- Class leading high res screen
- Dock accesories are genuinely useful
- Fingerprint reader is useful
- Camera is below par
- Slightly dull design
- Dock accesories don't come for free
- Review Price: £439.99
- High res 4.0in screen (540 x 960)
- Android 2.2 operating system
- 1GHz dual-core processor
- 5.0 megapixel camera with LED
- A range of docks for adding extra functionality
Putting aside the extras for a moment, the phone itself looks like a fairly typical Android phone. With dimensions of 117.8 x 63.5 x 11 mm it’s a little bigger than your average smartphone but crucially smaller than most of its dual-core processor equipped rivals such as the HTC Sensation, Samsung Galaxy S II and LG Optimus 2X. This makes it rather easier to handle, making for less stretching this way and that to reach all its buttons and the full expanse of its screen.
It’s the screen that helps in this regard as it’s ”only” 4in across as opposed to the 4.3in models used on much of the aforementioned competition. We feel this is a more sensible size, giving a good compromise between being large enough for comfortable viewing (especially for video) and being small enough to use easily.
The screen also trumps many others thanks to its high resolution, which Motorola calls qHD. Whereas most of the competition offer 480 x 800 pixels, the Atrix packs in a near iPhone 4-equalling 540 x 960. The result is a sharper display and one that can fit in more detail (134,400 pixels more). It’s a good quality panel too, with strong colours, deep black levels and decent viewing angles. The iPhone 4 is still slightly better overall (though of course much smaller) and the OLED panel of the Samsung Galaxy S II has even punchier colours and better viewing angles but we’d take the extra pixels over the latter any day.
Getting back to the phone’s design, it’s somewhat generic with a full-frontal slab of glass inset with four touch sensitive buttons below the screen, while the back consists of a single plastic panel covered with a simple but fetching chequered pattern. There’s almost a utilitarian vibe to it but not so much that it’s ugly, just a tad bland.
The use of touch sensitive buttons is an ever-contentious issue as they can be rather awkward compared to a proper physical button but we found few issues in day-to-day use on this phone. That said, we generally do quite like the reassurance of a button for core tasks like returning to the home screen.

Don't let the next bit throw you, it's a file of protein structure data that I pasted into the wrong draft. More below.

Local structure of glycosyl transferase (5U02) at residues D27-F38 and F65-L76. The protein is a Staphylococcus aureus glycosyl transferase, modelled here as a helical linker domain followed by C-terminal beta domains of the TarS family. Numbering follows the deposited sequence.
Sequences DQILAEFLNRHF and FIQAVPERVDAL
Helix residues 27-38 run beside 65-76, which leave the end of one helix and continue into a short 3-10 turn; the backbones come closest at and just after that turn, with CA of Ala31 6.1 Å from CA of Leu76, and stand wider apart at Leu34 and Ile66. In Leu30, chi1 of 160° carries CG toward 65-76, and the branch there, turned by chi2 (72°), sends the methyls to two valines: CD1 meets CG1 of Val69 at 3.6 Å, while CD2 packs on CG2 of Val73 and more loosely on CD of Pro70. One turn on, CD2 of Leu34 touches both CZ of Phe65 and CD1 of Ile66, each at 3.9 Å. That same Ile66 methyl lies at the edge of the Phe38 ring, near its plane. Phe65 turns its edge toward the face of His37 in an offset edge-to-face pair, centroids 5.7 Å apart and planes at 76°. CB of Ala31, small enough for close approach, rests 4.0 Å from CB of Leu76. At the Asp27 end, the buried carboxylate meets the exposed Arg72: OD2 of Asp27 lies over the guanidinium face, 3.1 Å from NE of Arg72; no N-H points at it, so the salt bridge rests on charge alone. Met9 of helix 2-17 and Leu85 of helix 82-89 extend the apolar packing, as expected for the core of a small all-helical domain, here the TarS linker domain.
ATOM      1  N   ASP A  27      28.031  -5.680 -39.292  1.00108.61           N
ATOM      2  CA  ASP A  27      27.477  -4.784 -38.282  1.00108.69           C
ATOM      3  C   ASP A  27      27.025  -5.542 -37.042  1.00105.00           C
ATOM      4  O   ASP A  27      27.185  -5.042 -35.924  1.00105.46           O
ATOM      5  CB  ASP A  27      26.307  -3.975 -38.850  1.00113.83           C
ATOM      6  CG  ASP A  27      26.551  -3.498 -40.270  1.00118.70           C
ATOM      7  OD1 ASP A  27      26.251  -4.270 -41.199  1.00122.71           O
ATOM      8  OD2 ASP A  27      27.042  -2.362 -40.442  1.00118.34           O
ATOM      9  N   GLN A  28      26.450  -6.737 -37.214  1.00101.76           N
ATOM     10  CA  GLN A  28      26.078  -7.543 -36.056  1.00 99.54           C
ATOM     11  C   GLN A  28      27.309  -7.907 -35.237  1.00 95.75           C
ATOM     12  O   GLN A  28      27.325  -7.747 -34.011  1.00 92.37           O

Connectivity and features are thankfully areas where the Atrix sets itself apart rather more. As well as packing in all the current must haves – microUSB, microHDMI, headphone jack, 5-megapixel camera and microSD card slot– it has a unique extra: a finger print reader.
This is incorporated into the power/screen lock button that sits at an angle on the edge where the back meets the top. Just tap the button to activate the screen then swipe your finger to unlock it. It’s easy to setup, works very well and there’s a backup unlock code in case you happen to mislay your finger. What’s more the power button is nice and easy to reach, unlike on some other smartphones. It really is a great addition. Our only grievance is that you can’t specify how long it takes for the phone to lock itself, as on most other security modes. So, every time the phone’s screen turns off you have to swipe to unlock it again.
Going some way to allowing Motorola to state that the Atrix is the most powerful phone is its inclusion of a dual-core 1GHz Nvidia Tegra 2 processor. While we’ve seen 1.2GHz dual-core phones, this still remains one of the most capable phone chips on the planet. It also accompanies this with 1GB or RAM, where some alternatives have only 750MB.
The result is that while it’s not the fastest phone going, the Motorola Atrix zips along astonishingly quickly. From loading apps through playing the latest 3D games to simply browsing through your pages of apps, few things cause this phone to trip up. This is perhaps most acutely felt in the web browser where it copes particularly well with Flash videos. Where non dual-core handsets can struggle to play some videos and will get generally sluggish when doing so, you’ll have no such issues on the Atrix. That said, the browser can otherwise be a bit stuttering when zooming in and out, though this is a common issue on Android handsets.
This isn’t helped by the Atrix only running Android version 2.2, rather than the latest 2.3. The core changes it misses out on are support for NFC and some keyboard and text editing improvements, neither of which are crucial for most people. However, the final piece in the 2.3 puzzle is a general refinement of the interface, just giving it a bit of spit and polish that does make quite a bit of difference in general use.
On a practical level, though, the Atrix is absolutely ready for battle. All the core Android elements are present and correct with excellent core phone features like the dialler, contacts and text messaging apps, great web features, and of course the plentiful app store, which although it still trails the iPhone store for quantity and quality has seen a number of high profile additions in recent weeks and months.
The reason for such tardiness in updating this phone is that Motorola has fairly heavily modified the interface. Starting with the main homescreen, it’s mostly standard stuff with seven homescreens available to fill with widgets and apps, a typical Dialler/Main Menu/Contacts array of shortcuts along the bottom, and a modification-free notifications drop down. However, one really notable change is that when you slide left and right between desktops, the shortcuts along the bottom disappear to be replaced by markers to indicate which of the seven desktops you’re on. While useful in a way, this is annoying as you have to wait for these markers to disappear to again access the shortcuts. Silly Motorola, bad Motorola!
Otherwise, we like that the main menu hasn’t been messed around with, as on many rivals. It’s just a simple alphabetical list of apps – the desktops are there for you to organise your apps in whatever way you want.
Other key changes Motorola have made all involve MotoBlur. This brings together social networks, email accounts and your other messaging services into one interface. So you can jump into a single universal inbox to check messages from all these services in one go. It’s an interesting addition though one that we seldom found ourselves using, instead preferring to manage our different modes of communication separately.
Social networking is another MotoBlur feature that, like messaging, brings together different networks into one interface, this time with an emphasis on status updates. Like the universal inbox and normal email app, though, we find the interface a bit awkward thanks to the white-on-black styling – it’s just not very easy on the eye.